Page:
This issue just has no soul.
Green Lanterns #42 continues the tale of human trafficking with a taste of romance (what a weird combination) established in issue #40, taking the buddy-cop duo of Simon Baz and Jessica Cruz to the Horsehead Nebula to investigate the peculiar Order of the Steed’s involvement with the sudden disappearances of Earth’s lesser-known superheroes. The “Superhuman Trafficking” arc had gained some much needed momentum after issue 41, but, sadly, Green Lanterns #42 manages to fall flat on its face. While the character progression seen in the issue’s two female leads is enjoyable, the thinly veiled motivations behind the villainous Order of the Steed ultimately drag this arc into the mud — and I don’t think there is any saving it.
While there has been little about the last few issues of Green Lanterns that really lit me up, #42’s revelations about the black-market tech-criminal Scrapps actually had me buzzing. Whereas previous issues of Lanterns lead you to believe Scrapps is a worthless criminal, #42 shows a different side of Scrapps — a woman who is driven to absolute extremes by a desire for justice. Scrapps emerges in this issue as a total badass who ends up becoming essential to the Lanterns investigation. She’s still a cold blooded-killer, but she passionately defends her ruthless actions as means to freeing the oppressed and I totally dig it.Readers also witness Jessica Cruz progress into a more level headed character in #42. At first, Jessica comes off as a spiteful atheist lashing out at Order of the Steed followers while undercover on her way to the Horsehead Nebula. Once she opens up to Simon, however, readers will see she is still reconciling with her past and acknowledging her shortcomings. She’s aware that she hasn’t properly processed the trauma in her life and she’s at the very least willing to acknowledge it; a mature move for a character who has already seen so much progression in the last 41 issues.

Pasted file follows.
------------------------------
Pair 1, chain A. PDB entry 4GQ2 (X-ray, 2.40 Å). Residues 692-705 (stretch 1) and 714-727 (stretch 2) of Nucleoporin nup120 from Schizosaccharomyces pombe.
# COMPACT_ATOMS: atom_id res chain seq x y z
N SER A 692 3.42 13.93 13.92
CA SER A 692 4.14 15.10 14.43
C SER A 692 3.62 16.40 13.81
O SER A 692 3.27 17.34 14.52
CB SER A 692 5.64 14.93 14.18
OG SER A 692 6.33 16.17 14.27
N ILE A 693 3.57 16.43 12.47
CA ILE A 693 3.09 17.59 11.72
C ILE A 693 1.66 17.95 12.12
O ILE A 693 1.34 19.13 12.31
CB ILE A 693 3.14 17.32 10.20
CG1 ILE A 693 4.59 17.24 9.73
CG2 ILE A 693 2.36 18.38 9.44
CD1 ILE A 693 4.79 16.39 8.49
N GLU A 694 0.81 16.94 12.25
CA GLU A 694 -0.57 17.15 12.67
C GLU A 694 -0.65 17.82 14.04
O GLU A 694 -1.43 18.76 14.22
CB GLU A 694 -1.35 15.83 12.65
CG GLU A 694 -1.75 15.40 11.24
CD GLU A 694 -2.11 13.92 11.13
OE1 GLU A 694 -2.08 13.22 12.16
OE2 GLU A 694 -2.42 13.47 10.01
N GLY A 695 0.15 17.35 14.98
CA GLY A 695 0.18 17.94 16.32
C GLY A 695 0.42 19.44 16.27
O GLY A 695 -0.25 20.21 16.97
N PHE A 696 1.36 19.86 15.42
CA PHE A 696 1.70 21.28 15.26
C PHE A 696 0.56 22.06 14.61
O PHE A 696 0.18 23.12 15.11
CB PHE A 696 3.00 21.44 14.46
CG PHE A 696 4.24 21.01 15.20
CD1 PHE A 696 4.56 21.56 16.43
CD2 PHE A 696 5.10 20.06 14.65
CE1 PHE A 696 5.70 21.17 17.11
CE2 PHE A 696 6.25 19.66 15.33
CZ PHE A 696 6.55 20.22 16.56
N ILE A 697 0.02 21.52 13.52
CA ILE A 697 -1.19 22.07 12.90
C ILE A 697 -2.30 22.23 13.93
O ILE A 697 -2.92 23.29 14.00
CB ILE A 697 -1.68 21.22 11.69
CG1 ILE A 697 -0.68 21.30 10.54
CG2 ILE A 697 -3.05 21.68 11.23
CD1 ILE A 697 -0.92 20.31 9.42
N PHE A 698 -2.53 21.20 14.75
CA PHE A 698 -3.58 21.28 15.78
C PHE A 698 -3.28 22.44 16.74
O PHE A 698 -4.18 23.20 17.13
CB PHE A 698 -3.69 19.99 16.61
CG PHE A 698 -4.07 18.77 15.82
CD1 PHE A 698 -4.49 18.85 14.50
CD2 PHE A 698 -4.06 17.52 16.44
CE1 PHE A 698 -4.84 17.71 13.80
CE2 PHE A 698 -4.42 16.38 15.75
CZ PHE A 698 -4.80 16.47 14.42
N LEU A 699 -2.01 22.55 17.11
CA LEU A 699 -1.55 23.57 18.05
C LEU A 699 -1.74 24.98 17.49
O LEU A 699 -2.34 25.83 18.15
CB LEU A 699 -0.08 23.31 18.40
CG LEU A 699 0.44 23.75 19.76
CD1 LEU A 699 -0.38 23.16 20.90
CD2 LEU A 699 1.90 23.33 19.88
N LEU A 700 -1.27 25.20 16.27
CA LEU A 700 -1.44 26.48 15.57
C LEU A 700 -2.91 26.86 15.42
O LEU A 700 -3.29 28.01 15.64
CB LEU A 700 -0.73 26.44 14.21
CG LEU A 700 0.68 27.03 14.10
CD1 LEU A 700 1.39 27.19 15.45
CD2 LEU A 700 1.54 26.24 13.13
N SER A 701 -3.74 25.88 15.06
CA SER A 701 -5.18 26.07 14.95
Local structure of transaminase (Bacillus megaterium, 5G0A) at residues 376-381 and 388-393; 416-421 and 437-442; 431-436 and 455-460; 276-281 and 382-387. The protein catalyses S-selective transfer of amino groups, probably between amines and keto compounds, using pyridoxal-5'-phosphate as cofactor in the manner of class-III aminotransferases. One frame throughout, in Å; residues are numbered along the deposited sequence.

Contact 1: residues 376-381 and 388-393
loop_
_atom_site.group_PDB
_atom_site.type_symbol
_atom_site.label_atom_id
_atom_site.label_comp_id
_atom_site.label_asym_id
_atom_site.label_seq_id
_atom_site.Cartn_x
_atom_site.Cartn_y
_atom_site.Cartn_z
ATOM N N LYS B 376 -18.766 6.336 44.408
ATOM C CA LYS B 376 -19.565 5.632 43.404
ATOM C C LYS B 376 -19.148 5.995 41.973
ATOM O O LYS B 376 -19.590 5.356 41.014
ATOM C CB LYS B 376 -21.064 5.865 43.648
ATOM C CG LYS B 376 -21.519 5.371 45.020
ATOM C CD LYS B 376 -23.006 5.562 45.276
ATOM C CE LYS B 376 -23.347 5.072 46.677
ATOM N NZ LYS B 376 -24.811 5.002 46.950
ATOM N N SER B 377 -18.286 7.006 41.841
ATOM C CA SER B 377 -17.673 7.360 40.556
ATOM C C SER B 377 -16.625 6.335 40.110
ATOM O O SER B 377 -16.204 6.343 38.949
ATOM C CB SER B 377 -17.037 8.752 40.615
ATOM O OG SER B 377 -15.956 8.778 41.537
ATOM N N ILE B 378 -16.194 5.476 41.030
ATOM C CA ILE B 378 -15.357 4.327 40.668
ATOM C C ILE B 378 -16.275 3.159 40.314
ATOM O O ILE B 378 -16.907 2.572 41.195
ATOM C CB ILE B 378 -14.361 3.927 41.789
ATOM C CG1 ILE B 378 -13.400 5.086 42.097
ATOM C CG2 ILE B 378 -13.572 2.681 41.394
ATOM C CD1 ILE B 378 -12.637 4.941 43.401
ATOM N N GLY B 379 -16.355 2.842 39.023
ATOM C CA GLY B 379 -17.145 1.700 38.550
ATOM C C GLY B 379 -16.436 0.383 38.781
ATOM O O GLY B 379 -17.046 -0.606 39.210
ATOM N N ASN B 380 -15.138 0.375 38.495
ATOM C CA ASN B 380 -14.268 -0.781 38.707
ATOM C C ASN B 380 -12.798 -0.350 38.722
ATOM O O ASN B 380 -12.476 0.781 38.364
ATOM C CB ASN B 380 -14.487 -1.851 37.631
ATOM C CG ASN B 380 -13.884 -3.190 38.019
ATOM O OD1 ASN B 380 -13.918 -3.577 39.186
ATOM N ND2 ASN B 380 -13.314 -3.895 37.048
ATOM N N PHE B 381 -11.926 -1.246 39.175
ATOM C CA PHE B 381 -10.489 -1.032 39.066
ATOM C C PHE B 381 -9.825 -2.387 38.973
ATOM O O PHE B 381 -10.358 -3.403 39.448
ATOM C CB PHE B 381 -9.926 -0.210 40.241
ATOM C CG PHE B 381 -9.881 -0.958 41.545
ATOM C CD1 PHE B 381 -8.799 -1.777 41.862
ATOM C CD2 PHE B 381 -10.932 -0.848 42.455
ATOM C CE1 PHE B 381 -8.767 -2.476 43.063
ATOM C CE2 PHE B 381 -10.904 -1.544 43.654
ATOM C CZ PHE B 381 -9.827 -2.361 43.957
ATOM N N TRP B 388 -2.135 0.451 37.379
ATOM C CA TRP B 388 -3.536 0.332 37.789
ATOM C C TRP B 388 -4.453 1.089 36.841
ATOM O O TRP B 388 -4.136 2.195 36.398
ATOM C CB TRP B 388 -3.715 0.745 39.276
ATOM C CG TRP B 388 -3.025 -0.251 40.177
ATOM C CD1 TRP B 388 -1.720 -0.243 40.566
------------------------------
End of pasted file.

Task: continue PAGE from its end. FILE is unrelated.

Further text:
It’s a bummer that well executed progressions of both these characters are wasted in a story arc that has almost nothing else going for it. This issue reveals to readers the Order of the Steeds motivations for kidnapping superheroes and they are just so boring and incomplete.
The only real explanation for the a Order of the Steed’s crimes is a desire for power… that is it. Stockpiling superhero slave soldiers will bring them power. For what? Who knows, but power is power. The Order of the Steed are undoubtedly evil — they are human-traffickers, after all — but I didn’t find any real motivations for what they were doing.It seemed the only driving force behind their plight was the necessity of an antagonist in this arc, now that Scrapps had been revealed to be a decent human being. They’re just completely uninteresting villains with unbelievably shallow reasons for being horrible. I don’t see how they can be salvaged into passable bad guys by the time this arc concludes. The lack of memorable or even frightening villains takes all the wind out of this story’s sails.
On a visual note, V. Ken Marion takes over the illustrations for this issue and does a fine job. While the art isn’t particularly fantastic, the character models are excellent and allows each character to portray emotion emphatically whenever necessary. The art won’t save this issue from its lackluster villains and faulty story, but at least it is very pretty to look at.
Although I felt this arc got off to a rocky start, I had hopes that it could be salvaged and built into a memorable adventure for the two newest Lanterns. After this issue, those hopes have been completely dashed. Aside from the character revelations in Scrapps and the maturation of Jessica, there’s just nothing to this issue — it has no soul. It’s not bad, but you’ll forget about it the second you put it down.